RWW Properties, LLC v. Lucas

Filing 3

ORDER and FINDINGS and RECOMMENDATIONS signed by Magistrate Judge Kendall J. Newman on 5/2/2013. It is ORDERED that the 10/3/2013 Status (Pre-Trial Scheduling) Conference in matter be VACATED. Court is RECOMMENDING that action be remanded to Solano C ounty Superior Court; Clerk be directed to serve certified copy of Order on Clerk of Solano County Superior Court; and Clerk be directed to close this case and vacate all dates. These Findings and Recommendations are SUBMITTED to District Judge John A. Mendez. Within 14 days after being served with these F/Rs, any party may file written Objections with Court and serve a copy on all parties. (Marciel, M)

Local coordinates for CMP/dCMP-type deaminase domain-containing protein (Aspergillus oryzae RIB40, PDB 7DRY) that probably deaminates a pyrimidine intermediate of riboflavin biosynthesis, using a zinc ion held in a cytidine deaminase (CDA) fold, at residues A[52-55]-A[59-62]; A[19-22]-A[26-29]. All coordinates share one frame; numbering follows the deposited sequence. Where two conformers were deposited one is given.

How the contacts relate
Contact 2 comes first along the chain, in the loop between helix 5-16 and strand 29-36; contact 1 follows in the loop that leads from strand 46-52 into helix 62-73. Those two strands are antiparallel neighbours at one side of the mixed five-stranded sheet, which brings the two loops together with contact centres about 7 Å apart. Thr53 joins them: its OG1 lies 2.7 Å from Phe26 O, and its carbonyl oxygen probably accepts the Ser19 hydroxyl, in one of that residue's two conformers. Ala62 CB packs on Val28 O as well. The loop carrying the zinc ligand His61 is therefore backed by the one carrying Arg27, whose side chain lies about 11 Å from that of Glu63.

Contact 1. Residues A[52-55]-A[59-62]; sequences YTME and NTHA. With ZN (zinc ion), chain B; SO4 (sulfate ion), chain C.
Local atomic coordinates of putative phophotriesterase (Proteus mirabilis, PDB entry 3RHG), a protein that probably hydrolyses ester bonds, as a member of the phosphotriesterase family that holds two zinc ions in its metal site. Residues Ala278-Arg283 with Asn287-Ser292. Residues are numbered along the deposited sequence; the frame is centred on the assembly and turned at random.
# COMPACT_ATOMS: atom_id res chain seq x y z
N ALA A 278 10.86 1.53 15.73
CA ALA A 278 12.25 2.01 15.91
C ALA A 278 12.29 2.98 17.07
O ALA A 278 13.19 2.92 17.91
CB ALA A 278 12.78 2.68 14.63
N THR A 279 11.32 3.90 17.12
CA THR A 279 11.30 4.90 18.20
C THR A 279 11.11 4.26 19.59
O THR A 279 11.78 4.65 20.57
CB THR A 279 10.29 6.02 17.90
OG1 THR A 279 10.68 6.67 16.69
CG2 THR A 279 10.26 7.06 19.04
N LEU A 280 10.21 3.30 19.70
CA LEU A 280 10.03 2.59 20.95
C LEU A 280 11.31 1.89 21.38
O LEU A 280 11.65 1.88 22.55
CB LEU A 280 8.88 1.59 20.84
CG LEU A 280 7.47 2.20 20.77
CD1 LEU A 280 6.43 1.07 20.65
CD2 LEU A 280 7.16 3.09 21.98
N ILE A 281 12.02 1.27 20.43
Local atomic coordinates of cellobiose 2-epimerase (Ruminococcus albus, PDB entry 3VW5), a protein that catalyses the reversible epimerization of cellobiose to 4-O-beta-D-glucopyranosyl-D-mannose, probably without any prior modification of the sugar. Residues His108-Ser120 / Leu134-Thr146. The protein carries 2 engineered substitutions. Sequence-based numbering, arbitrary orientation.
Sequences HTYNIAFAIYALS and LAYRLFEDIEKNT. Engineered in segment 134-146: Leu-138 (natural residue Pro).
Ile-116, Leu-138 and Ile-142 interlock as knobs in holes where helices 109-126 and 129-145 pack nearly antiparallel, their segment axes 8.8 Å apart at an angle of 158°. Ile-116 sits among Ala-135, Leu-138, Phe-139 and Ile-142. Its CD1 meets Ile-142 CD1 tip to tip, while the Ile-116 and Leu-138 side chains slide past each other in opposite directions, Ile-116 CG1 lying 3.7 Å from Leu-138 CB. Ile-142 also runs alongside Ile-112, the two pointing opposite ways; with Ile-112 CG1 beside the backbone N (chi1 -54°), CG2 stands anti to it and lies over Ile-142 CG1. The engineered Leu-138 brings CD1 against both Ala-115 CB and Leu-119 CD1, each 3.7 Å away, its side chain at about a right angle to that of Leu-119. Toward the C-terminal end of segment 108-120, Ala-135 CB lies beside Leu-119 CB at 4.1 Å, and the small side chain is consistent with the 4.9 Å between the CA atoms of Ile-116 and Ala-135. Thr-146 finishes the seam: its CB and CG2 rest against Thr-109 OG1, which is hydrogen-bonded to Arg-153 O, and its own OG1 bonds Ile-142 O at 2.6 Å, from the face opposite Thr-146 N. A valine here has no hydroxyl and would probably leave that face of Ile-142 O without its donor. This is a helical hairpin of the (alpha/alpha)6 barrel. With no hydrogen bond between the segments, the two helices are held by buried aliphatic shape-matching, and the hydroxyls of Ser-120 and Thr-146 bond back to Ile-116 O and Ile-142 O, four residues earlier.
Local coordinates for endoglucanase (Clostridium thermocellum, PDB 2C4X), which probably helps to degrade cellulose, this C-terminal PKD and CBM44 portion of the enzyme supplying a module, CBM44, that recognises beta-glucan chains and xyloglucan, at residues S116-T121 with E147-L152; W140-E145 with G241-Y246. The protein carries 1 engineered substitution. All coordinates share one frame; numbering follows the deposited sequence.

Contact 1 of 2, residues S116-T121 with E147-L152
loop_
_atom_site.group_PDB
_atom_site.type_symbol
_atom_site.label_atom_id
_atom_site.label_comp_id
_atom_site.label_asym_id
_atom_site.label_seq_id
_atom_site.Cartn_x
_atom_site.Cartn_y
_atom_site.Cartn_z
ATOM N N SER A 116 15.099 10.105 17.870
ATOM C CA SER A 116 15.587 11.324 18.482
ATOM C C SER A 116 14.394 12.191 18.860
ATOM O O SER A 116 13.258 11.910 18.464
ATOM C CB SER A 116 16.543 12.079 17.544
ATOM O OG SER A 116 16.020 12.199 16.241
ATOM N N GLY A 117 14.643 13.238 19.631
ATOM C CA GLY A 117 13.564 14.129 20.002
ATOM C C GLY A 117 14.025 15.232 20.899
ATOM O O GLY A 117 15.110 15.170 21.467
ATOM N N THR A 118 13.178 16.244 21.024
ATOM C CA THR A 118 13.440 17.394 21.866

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1 2 3 4 5 6 7 8 IN THE UNITED STATES DISTRICT COURT 9 FOR THE EASTERN DISTRICT OF CALIFORNIA 10 RWW PROPERTIES, LCC, 11 12 13 Plaintiff, No. 2:13-cv-0855 JAM KJN PS vs. DOLORES LUCAS, 14 ORDER AND FINDINGS AND RECOMMENDATIONS Defendant. / 15 16 This is an unlawful detainer action that was removed to this court by defendant 17 Dolores Lucas, proceeding without counsel, from the Solano County Superior Court on May 2, 18 2013. (Dkt. No. 1.)1 Defendant Lucas paid the filing fee. 19 A federal court has an independent duty to assess whether federal subject matter 20 jurisdiction exists, whether or not the parties raise the issue. See United Investors Life Ins. Co. v. 21 Waddell & Reed Inc., 360 F.3d 960, 967 (9th Cir. 2004) (stating that “the district court had a 22 duty to establish subject matter jurisdiction over the removed action sua sponte, whether the 23 parties raised the issue or not”); accord Rains v. Criterion Sys., Inc., 80 F.3d 339, 342 (9th Cir. 24 1996). Because subject matter jurisdiction may not be waived by the parties, a district court must 25 1 26 This case proceeds before the undersigned pursuant to E.D. Cal. L.R. 302(c)(21) and 28 U.S.C. § 636(b)(1). 1 1 remand a case if it lacks jurisdiction over the matter. Kelton Arms Condominium Owners Ass’n, 2 Inc. v. Homestead Ins. Co., 346 F.3d 1190, 1192 (9th Cir. 2003) (citing Sparta Surgical Corp. v. 3 Nat’l Ass’n of Sec. Dealers, Inc., 159 F.3d 1209, 1211 (9th Cir. 1998)); see also 28 U.S.C. 4 § 1447(c) (“If at any time before final judgment it appears that the district court lacks subject 5 matter jurisdiction, the case shall be remanded”). For the reasons outlined below, the court finds 6 that it lacks subject matter jurisdiction over the action and recommends that the action be 7 remanded to state court. 8 In relevant part, the federal removal statute provides: 9 (a) Except as otherwise expressly provided by Act of Congress, any civil action brought in a State court of which the district courts of the United States have original jurisdiction, may be removed by the defendant or the defendants, to the district court of the United States for the district and division embracing the place where such action is pending. 10 11 12 13 28 U.S.C. § 1441(a). “The defendant bears the burden of establishing that removal is proper.” 14 Provincial Gov’t of Marinduque v. Placer Dome, Inc., 582 F.3d 1083, 1087 (9th Cir. 2009). 15 “The removal statute is strictly construed against removal jurisdiction,” id., and removal 16 jurisdiction “must be rejected if there is any doubt as to the right of removal in the first instance,” 17 Geographic Expeditions, Inc. v. Estate of Lhotka, 599 F.3d 1102, 1107 (9th Cir. 2010) (citation 18 and quotation marks omitted). 19 A federal district court generally has original jurisdiction over a civil action when: 20 (1) a federal question is presented in an action “arising under the Constitution, laws, or treaties of 21 the United States” or (2) there is complete diversity of citizenship and the amount in controversy 22 exceeds $75,000. See 28 U.S.C. §§ 1331, 1332(a). 23 In regards to federal question jurisdiction, federal courts have “jurisdiction to 24 hear, originally or by removal from a state court, only those cases in which a well-pleaded 25 complaint establishes either that federal law creates the cause of action, or that the plaintiff’s 26 right to relief necessarily depends on resolution of a substantial question of federal law.” 2 1 Franchise Tax Bd. v. Constr. Laborers Vacation Trust, 463 U.S. 1, 27-28 (1983); see also 2 Republican Party of Guam v. Gutierrez, 277 F.3d 1086, 1088-89 (9th Cir. 2002). “[T]he 3 presence or absence of federal-question jurisdiction is governed by the ‘well-pleaded complaint 4 rule,’ which provides that federal jurisdiction exists only when a federal question is presented on 5 the face of the plaintiff’s properly pleaded complaint.” Placer Dome, Inc., 582 F.3d at 1091 6 (citation and quotation marks omitted). “In determining the existence of removal jurisdiction, 7 based upon a federal question, the court must look to the complaint as of the time the removal 8 petition was filed.” Abada v. Charles Schwab & Co., 300 F.3d 1112, 1117 (9th Cir. 2002) 9 (citation and quotation marks omitted). Mere reference to federal law is insufficient to permit 10 removal. See Smith v. Indus. Valley Title Ins. Co., 957 F.2d 90, 93 (3d Cir. 1992) (“[T]he mere 11 presence of a federal issue in a state cause of action does not automatically confer federal 12 question jurisdiction”). Also, defenses and counterclaims cannot provide a sufficient basis to 13 remove an action to federal court. See Vaden v. Discover Bank, 556 U.S. 49, 60 (2009); Berg v. 14 Leason, 32 F.3d 422, 426 (9th Cir. 1994); Takeda v. Northwestern Nat’l Life Ins. Co., 765 F.2d 15 815, 821-22 (9th Cir. 1985). 16 Here, removal cannot be based on federal question jurisdiction. The state court 17 pleadings and papers accompanying the removal notice establish that the state court action is 18 nothing more than a simple unlawful detainer action, and is titled as such. (See Dkt. Nos. 1, 1-3.) 19 Plaintiff, after apparently having acquired the subject real property in Benicia, California at a 20 foreclosure sale, is the owner of the property and is seeking to evict defendant Lucas, the former 21 owner. (Dkt. No. 1-3 at 1-3.) This court has no jurisdiction over unlawful detainer actions, 22 which are brought pursuant to state law and fall strictly within the province of the state court. 23 Defendant Lucas contends that federal question jurisdiction exists because 24 plaintiff’s unlawful detainer claim is actually an artfully pled claim under the Protecting Tenants 25 at Foreclosure Act (“PTFA”). See Pub. L. No. 111-22, § 702, 123 Stat. 1632 (2009). The PTFA 26 “provides certain protections to tenants who reside in properties subject to foreclosure,” 3 1 including the requirement that a 90-day notice to vacate be given to bona fide tenants. SD 2 Coastline LP v. Buck, 2010 WL 4809661, at **1-2 (S.D. Cal. Nov. 19, 2010) (unpublished). 3 However, plaintiff’s complaint itself is strictly an action based on the California unlawful 4 detainer statutes, and defendant Lucas’s reference to the PTFA is best characterized as a potential 5 defense or counterclaim, neither of which is considered in evaluating whether a federal question 6 appears on the face of a plaintiff’s complaint.2 7 Any defenses based on federal law must generally be raised in the state court 8 action and do not provide a basis for removal. “A case may not be removed to federal court on 9 the basis of a federal defense,...even if the defense is anticipated in the plaintiff’s complaint, and 10 even if both parties admit that the defense is the only question truly at issue in the case.” ARCO 11 Envtl. Remediation, LLC v. Dep’t. of Health & Envtl. Quality of the State of Montana, 213 F.3d 12 1108, 1113 (9th Cir. 2000) (citation and quotation marks omitted); see also Valles v. Ivy Hill 13 Corp., 410 F.3d 1071, 1075 (9th Cir. 2005) (“A federal law defense to a state-law claim does not 14 confer jurisdiction on a federal court, even if the defense is that of federal preemption and is 15 anticipated in the plaintiff’s complaint.”) Indeed, federal courts have consistently rejected 16 attempts to premise federal subject matter jurisdiction on the 90-day notice provision of the 17 PTFA. See, e.g., Parkland Sec., Inc. v. Carey, 2012 WL 159621, at *2 (E.D. Cal. Jan. 18, 2012) 18 (unpublished), adopted by 2012 WL 458433 (E.D. Cal. Feb. 10, 2012) (unpublished); Wescom 19 Credit Union v. Dudley, 2010 WL 4916578, at **2-3 (C.D. Cal. Nov. 22, 2010) (unpublished); 20 SD Coastline LP, 2010 WL 4809661, at **2-3; Aurora Loan Servs, LLC v. Martinez, 2010 WL 21 1266887, at *1 (N.D. Cal. Mar. 29, 2010) (unpublished). Such rejection is based on the fact that 22 an argument relying on the PTFA’s notice provision is an attempt to premise the court’s subject 23 //// 24 2 25 26 As an initial matter, it is questionable whether defendant Lucas is actually a bona fide tenant for purposes of the PTFA, as she claims, because she also states that she was the former owner of the foreclosed property. (Dkt. No. 1 at 2.) Regardless, even if defendant Lucas were a bona fide tenant, the action is not removable to federal court for the reasons discussed below. 4 1 matter jurisdiction on a defense or counterclaim.3 2 Furthermore, this action cannot be removed on grounds of diversity jurisdiction. 3 First, the amount in controversy does not exceed $75,000, because plaintiff’s complaint 4 specifically does not seek more than $10,000. (Dkt. No. 1-3 at 1.) Second, defendant Lucas is a 5 citizen of California, and therefore cannot remove the action from a California state court on the 6 basis of diversity jurisdiction. See 28 U.S.C. § 1441(b) (“Any civil action of which the district 7 courts have original jurisdiction founded on a claim or right arising under the Constitution, 8 treaties or laws of the United States shall be removable without regard to the citizenship or 9 residence of the parties. Any other such action shall be removable only if none of the parties in 10 interest properly joined and served as defendants is a citizen of the State in which such action is 11 brought”) (emphasis added). 12 Based on the aforementioned analysis, the court finds that it lacks subject matter 13 jurisdiction over plaintiff’s unlawful detainer action brought pursuant to California law. 14 CONCLUSION 15 For the foregoing reasons, IT IS HEREBY RECOMMENDED that: 16 1. The action be REMANDED to the Solano County Superior Court; 17 2. The Clerk of Court be directed to serve a certified copy of the order on the 18 Clerk of the Solano County Superior Court, and reference the state case number (FCM131497) in 19 the proof of service; and 20 3. The Clerk of Court be directed to close this case and vacate all dates. 21 IT IS ALSO HEREBY ORDERED that the October 3, 2013 status (pre-trial 22 scheduling) conference in this matter is VACATED. If necessary, the court will reset the date of 23 24 25 26 3 Additionally, federal district courts have concluded that the PTFA does not create a federal private right of action, but provides directives to state courts. See, e.g., Deutsche Bank Nat’l Trust Co. v. Jora, 2010 WL 3943584, at *1 n.3 (E.D. Cal. Oct. 1, 2010) (unpublished); Zalemba v. HSBC Bank, USA, Nat’l Ass’n, 2010 WL 3894577, at **2-4 (S.D. Cal. Oct. 1, 2010) (unpublished). 5 1 2 that conference. These findings and recommendations are submitted to the United States District 3 Judge assigned to the case, pursuant to the provisions of 28 U.S.C. § 636(b)(l). Within fourteen 4 (14) days after being served with these findings and recommendations, any party may file written 5 objections with the court and serve a copy on all parties. Such a document should be captioned 6 “Objections to Magistrate Judge’s Findings and Recommendations.” Any reply to the objections 7 shall be served on all parties and filed with the court within fourteen (14) days after service of the 8 objections. The parties are advised that failure to file objections within the specified time may 9 waive the right to appeal the District Court’s order. Turner v. Duncan, 158 F.3d 449, 455 (9th 10 11 12 Cir. 1998); Martinez v. Ylst, 951 F.2d 1153, 1156-57 (9th Cir. 1991). IT IS SO ORDERED AND RECOMMENDED. DATED: May 2, 2013 13 14 15 _____________________________________ KENDALL J. NEWMAN UNITED STATES MAGISTRATE JUDGE 16 17 18 19 20 21 22 23 24 25 26 6